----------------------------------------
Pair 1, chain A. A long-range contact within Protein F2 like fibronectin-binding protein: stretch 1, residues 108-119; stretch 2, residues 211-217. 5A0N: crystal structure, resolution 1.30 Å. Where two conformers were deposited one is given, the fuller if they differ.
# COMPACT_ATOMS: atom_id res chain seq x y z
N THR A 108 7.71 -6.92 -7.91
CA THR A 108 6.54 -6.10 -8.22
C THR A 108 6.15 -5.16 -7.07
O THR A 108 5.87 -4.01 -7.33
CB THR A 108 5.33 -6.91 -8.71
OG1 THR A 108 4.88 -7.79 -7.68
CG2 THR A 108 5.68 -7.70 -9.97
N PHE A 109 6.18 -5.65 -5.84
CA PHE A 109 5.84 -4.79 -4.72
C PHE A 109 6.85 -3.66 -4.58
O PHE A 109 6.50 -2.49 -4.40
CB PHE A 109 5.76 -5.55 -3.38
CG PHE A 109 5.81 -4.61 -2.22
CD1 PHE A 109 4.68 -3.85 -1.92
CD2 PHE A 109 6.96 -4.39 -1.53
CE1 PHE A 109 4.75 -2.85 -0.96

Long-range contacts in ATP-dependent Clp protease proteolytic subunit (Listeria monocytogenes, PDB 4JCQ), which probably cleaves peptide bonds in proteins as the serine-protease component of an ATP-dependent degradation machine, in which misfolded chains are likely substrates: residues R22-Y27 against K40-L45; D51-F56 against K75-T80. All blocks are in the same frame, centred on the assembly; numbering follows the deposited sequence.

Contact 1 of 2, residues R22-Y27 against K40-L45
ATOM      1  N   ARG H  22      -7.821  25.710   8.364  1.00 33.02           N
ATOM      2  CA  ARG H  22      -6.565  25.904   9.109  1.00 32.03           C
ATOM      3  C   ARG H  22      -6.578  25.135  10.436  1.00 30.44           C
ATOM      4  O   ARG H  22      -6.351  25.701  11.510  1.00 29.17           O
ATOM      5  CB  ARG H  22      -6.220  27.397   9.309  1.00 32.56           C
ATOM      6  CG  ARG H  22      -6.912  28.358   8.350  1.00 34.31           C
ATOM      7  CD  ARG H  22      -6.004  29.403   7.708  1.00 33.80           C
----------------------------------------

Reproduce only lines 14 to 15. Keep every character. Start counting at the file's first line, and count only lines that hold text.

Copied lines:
CB PHE A 109 5.76 -5.55 -3.38
CG PHE A 109 5.81 -4.61 -2.22